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The View from Behind the Backstop: Notes on Luis Cessa, John Gant and Gavin Cecchini

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More scouting notes on the 2015 Binghamton Mets.

Gordon Donovan

Luis Cessa

RHP, Binghamton Mets (AA)
Height, weight: 6'3", 190
Age (2014 season age): 23
Acquired: IFA, 2008
Date(s) seen: 4/25 @ New Hampshire Fisher Cats: 5 IP, 11 H, 4 R, 4 ER, 2 BB, 3 K
2015 so far: 70.1 IP, 71 H, 55 K, 16 BB, 2 HR

In a mild upset, Cessa has been the best of the Opening Day B-Mets rotation so far in 2015. I saw him on a brutally cold night in April, but he was still dialing the fastball up to 96 and sitting 94-95 in the early going. There is some effort in Cessa's delivery to get it there, and a head jerk and very stiff landing leg add to the "reliever mechanics." Because of the effort, he tends to fall off and have trouble finishing his delivery at times, giving him below-average command that was better arm-side (inside to righties) than glove-side. The fastball has some life when he finishes and gets it down in the zone, but is very true out of the hand otherwise. He also had issues holding the fastball deep into the game and was down to 90-92, touching 94, in his last inning of work. By then the command and release-point issues were more pronounced as well.

The secondaries are very much works in progress. Both the slider and change would flash average, but it still takes a fair bit of projection to get either of them there. The slider varied from slurvy to cutter-ish, depending on what end of the 78-84 mph range Cessa threw them. The change was flat and stayed up, though there is excellent velocity separation and it does come out of the hand like the fastball. He showed a better slider as he settled in, but the change actually went backwards as he lost his feel for it. The weather may have played a part there.

I can squint and see one of Cessa's off-speed offerings getting to major league average, but it's tough to project two of them to do so. That, combined with the effort in the mechanics and the command profile, and I see him as a reliever at the highest level. Cessa's having more success as a starter in Binghamton than Hansel Robles did, but I could see a similar track/outcome for the 23-year-old right-hander.

John M. Gant

RHP, St. Lucie Mets (A+)
Height, weight: 6'3", 175
Age (2015 season age): 22
Acquired: 21st round, 2011 ($185,000)
Date(s) seen: 4/26 @ New Hampshire Fisher Cats: 7 IP, 4 H, 0 R, 0 ER, 2 BB, 5 K
2015 so far:
AA: 36 IP, 42 H, 24 K, 21 BB, 1 HR
A+: 32.1 IP, 24 H, 38 K, 9 BB, 4 HR

I was a little surprised that Gant got sent back down to St. Lucie. The initial assignment was aggressive, and the overall performance wasn't great, but he's shown some real improvement year-over-year. He was touching 90-91 for me in 2014. This year he sat there. He has tightened up the curveball, and it is a more consistent offering. And of course the split-change is still a weapon. And the results in the Florida State League do seem to suggest that a more normal assignment track would have set him up for more success.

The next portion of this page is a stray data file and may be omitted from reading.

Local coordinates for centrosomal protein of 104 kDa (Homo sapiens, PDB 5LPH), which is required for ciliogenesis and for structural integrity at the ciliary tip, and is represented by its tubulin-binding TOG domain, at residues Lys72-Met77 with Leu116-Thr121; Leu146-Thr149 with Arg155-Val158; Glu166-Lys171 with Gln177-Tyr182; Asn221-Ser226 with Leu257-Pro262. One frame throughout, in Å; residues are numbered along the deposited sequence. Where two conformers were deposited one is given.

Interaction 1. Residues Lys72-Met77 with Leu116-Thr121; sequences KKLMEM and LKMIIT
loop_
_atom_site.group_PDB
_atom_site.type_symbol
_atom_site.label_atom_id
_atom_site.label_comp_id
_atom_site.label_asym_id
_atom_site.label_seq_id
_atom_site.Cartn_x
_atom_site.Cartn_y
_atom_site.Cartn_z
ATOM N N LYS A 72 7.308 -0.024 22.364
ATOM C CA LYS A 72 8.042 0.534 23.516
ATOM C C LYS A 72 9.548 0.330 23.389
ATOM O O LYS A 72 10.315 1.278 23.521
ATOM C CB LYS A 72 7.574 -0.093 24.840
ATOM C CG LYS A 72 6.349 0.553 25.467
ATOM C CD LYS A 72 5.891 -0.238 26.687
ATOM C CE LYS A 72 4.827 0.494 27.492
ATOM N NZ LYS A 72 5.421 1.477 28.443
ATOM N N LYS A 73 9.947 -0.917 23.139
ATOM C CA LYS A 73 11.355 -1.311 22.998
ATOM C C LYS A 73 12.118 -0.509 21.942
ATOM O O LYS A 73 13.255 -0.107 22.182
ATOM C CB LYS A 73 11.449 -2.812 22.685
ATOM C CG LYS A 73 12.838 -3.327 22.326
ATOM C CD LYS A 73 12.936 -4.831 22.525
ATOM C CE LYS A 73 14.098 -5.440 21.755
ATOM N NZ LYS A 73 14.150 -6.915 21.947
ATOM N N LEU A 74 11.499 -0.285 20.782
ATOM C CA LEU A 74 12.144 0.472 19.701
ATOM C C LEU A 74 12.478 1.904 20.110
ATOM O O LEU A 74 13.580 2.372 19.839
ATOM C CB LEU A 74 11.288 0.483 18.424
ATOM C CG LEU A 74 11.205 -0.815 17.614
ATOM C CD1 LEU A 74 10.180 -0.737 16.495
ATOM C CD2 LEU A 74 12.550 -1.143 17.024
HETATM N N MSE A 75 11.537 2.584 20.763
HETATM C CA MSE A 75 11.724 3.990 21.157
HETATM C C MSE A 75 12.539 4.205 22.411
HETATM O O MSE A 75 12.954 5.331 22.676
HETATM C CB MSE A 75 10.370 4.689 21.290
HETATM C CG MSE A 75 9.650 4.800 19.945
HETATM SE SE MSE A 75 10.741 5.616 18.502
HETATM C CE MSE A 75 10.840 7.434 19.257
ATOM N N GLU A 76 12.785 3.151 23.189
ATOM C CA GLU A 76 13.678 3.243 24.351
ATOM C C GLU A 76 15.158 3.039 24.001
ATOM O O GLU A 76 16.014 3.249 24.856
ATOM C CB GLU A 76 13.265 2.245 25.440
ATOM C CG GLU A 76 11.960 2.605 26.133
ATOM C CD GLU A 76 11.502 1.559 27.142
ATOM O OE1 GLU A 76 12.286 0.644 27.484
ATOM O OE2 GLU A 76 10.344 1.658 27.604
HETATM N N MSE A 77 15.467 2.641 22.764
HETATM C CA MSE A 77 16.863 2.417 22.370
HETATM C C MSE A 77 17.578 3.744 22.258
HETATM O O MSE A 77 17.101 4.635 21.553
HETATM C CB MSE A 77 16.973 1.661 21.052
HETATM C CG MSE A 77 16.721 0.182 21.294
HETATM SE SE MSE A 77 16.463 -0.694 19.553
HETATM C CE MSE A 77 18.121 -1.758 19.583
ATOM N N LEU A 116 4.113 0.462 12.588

But why the issues in Double-A? Well, even with the velocity bump Gant has a very average fastball. When he can get ahead and use his secondaries (or work backwards), he is in control of the at-bat. However, when he fell behind and had to challenge New Hampshire hitters, the fastball command just wasn't fine enough to avoid barrels. Gant has been dominant in St. Lucie, and reportedly found another tick on the fastball as well. I don't think the projection here has changed a ton, and I expect a return engagement in Binghamton to go better.

Gavin Cecchini

SS, Binghamton Mets (AA)
Height, weight: 6'2", 200
Age (2014 season age): 22
Acquired: 1st round (12), 2012 ($2,300,000)
Date(s) seen: 6/13-6/14 vs. New Britain Rock Cats: 0-7, K
2015 so far: 253 PA, .290/.344/.429, 25 K, 18 BB

I am likely getting another look at Cecchini in July, so I will hold off on the full report until then. However, I do have some concerns with the profile after my weekend in Binghamton. On the offensive side there is some stuff to like here. He has eliminated the high leg kick he used for much of last season. He now uses a very wide, open stance at the plate with a toe tap to close and start his swing. This does mute some of the gap power he was showing with the leg kick last season, but I think it gives him a better chance to adjust to off-speed stuff. It also helps keep his backside from collapsing and the swing plane level. There's still good bat control there as well. I think he will hit some.

So let's talk about the glove. His instincts and actions are fine, not special, but polished enough. He knows what he is doing out there. He isn't even an average runner anymore, which is an issue. My primary concern is the arm. It's just not strong enough to make all the throws you need to make as a shortstop, and when Cecchini has to reach back for some extra oomph on a close play, he gets a little scattershot. You have to do a bunch of things well to be a major league shortstop. Now I can live with "okay" at a few of them, but Cecchini is just fringy enough at all of them that it looks more like a second base profile. That puts much more pressure on the bat.